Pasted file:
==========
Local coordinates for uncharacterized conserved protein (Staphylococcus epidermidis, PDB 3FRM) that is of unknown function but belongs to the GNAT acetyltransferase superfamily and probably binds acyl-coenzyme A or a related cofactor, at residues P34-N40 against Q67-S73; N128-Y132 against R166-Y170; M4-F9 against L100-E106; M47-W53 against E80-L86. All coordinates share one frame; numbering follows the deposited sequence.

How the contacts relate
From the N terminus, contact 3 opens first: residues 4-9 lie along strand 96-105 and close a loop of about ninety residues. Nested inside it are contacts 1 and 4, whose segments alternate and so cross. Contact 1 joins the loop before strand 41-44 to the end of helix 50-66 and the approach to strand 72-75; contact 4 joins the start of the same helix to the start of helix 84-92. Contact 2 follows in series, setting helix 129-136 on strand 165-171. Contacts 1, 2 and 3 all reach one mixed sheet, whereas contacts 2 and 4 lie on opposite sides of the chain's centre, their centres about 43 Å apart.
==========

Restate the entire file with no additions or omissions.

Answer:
Local coordinates for uncharacterized conserved protein (Staphylococcus epidermidis, PDB 3FRM) that is of unknown function but belongs to the GNAT acetyltransferase superfamily and probably binds acyl-coenzyme A or a related cofactor, at residues P34-N40 against Q67-S73; N128-Y132 against R166-Y170; M4-F9 against L100-E106; M47-W53 against E80-L86. All coordinates share one frame; numbering follows the deposited sequence.

How the contacts relate
From the N terminus, contact 3 opens first: residues 4-9 lie along strand 96-105 and close a loop of about ninety residues. Nested inside it are contacts 1 and 4, whose segments alternate and so cross. Contact 1 joins the loop before strand 41-44 to the end of helix 50-66 and the approach to strand 72-75; contact 4 joins the start of the same helix to the start of helix 84-92. Contact 2 follows in series, setting helix 129-136 on strand 165-171. Contacts 1, 2 and 3 all reach one mixed sheet, whereas contacts 2 and 4 lie on opposite sides of the chain's centre, their centres about 43 Å apart.